Witnessing Intimate Partner Violence

Domestic violence refers to abuse that occurs within an intimate relationship. Domestic violence is often referred to as Intimate Partner Violence. Both men and women can be either the victim or perpetrator. Domestic violence can happen in any intimate relationship regardless of length of time people have been together, whether they are living together or not, in a heterosexual or homosexual relationship, or are married or not.

Are young children impacted by abuse that happens in their home?

Yes! Young children are impacted by the violence that takes place between adults in their lives. For example, they may:
  • see violence occur
  • hear violence
  • see the aftermath of violence, such as injuries or depression
  • be threatened as part of the abuse
  • be abused themselves
  • be a confidant for their parent, and/or have their family break apart

What are the impacts on the young child?

Young children who are exposed to intimate partner violence can be impacted in several ways. Witnessing intimate partner violence causes ongoing, long term exposure to trauma. Some impacts of this will depend on the biological and developmental stage of the child. Some will be mitigated by supports and the child’s level of resilience.

Community Violence

Often focus is placed on whether a child is directly experiencing trauma, such as through abuse, or whether they have been traumatized by witnessing violence in their homes. It is important to remember that many children are exposed to violence everyday…on our streets, in our communities, at school and between friends. These incidences are also traumatizing.

One positive difference can be the caregiving environment in which the child is raised. Being safe in their home, having a caregiver with whom they can feel secure, being resilient, and, as they grow older, talking about the violence they see, can help mitigate the effects.

Intergenerational and Transgenerational Transmission of Violence

What does Intergenerational Transmission of Violence mean?

Intergeneration impact of violence means that abuse has occurred across several generations of a family. An example of intergenerational violence is a father who sexually abuses his daughter and later his granddaughter.

What does Transgenerational Transmission of Violence mean?

Transgenerational transmission of violence refers to the impacts of violence being passed through generations. For example, children who were removed from their homes at an early age to attend residential school may have experienced abuse. When these children grow up and have children, sometimes normal behaviours of their children can trigger reminders of this abuse and the subsequent stress response of the parent will impact the child. For example, young babies often mirror their parent’s emotional expressions and behaviours. If the parent becomes anxious when the baby cries, the baby will likely become more anxious as well.

Parental Mental Health

What is Parental Mental Health?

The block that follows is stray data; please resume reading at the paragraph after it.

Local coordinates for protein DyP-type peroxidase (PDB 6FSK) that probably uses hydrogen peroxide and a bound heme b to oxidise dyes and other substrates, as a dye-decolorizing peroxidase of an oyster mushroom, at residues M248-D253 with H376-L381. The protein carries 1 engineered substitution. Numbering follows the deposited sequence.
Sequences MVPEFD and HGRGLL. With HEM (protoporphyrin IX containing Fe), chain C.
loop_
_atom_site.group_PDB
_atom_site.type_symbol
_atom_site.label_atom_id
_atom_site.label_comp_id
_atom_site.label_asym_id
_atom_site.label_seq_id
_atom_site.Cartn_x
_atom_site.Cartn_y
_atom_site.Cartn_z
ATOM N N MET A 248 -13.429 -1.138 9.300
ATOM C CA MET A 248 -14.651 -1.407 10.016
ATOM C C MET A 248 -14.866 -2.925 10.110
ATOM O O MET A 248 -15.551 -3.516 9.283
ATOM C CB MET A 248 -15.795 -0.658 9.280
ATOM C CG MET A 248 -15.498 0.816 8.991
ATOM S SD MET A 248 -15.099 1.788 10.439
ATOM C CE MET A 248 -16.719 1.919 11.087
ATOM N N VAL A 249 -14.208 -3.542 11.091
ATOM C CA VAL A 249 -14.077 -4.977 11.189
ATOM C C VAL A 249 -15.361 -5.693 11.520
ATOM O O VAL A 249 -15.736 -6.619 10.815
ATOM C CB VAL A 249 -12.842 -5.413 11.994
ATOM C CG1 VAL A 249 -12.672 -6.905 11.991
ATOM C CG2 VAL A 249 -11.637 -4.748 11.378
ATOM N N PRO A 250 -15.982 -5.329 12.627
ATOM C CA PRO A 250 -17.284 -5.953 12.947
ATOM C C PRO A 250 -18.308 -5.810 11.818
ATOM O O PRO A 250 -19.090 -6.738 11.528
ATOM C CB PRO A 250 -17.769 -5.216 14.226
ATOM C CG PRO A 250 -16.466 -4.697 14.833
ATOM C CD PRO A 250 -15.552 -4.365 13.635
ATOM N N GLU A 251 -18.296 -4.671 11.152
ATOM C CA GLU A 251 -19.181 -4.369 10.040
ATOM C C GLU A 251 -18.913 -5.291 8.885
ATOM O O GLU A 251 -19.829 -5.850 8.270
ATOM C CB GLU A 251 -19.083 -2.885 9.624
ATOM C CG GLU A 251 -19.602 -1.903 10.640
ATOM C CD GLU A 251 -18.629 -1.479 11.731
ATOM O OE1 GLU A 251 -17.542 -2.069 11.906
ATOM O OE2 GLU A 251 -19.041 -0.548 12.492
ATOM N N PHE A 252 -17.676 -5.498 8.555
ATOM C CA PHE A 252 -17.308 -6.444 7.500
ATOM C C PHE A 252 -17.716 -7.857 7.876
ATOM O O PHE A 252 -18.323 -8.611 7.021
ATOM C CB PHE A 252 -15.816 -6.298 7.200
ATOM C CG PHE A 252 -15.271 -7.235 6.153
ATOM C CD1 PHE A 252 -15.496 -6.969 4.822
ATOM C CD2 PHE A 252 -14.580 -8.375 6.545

A parent’s mental health can impact their young children in a number of ways. Whether illness is chronic or acute, impacts can be seen.

The impact of chronic and acute mental illness of a parent on young children can depend on the environment in which it is experienced. Outcomes for children who live in families where only one parent is mentally ill are better than those who live in families with two parents who are mentally ill.

Many societal factors can either lesson the impact of parental mental health on young children or increase it. For example, poverty, unemployment, substance use, past childhood abuse of parent, and isolation may increase the impacts. Increased interaction with the health care system and social supports may decrease impacts.

Although most research on depression has focused on the mother, partners of women who have experienced depression are 50% more likely to experience depression themselves. Paternal (partner) depression may occur when the mother has experienced postpartum depression, but often has a later onset.

What are the impacts on the young child?

Paternal (or partner) postpartum depression has been associated with adverse emotional and behavioral outcomes for children aged 3-5 years and an increased risk of conduct disorders.

Those whose partners are experiencing postpartum depression often take over the role of primary caregivers during the time that their spouses are unable to do so. Later onset depression may impact the attachment relationship that they have already formed with their children.

Paternal or Partner Depression

What is Parental Mental Health?

A parent’s mental health can impact their young children in a number of ways. Whether illness is chronic or acute, impacts can be seen.

The impact of chronic and acute mental illness of a parent on young children can depend on the environment in which it is experienced. Outcomes for children who live in families where only one parent is mentally ill are better than those who live in families with two parents who are mentally ill.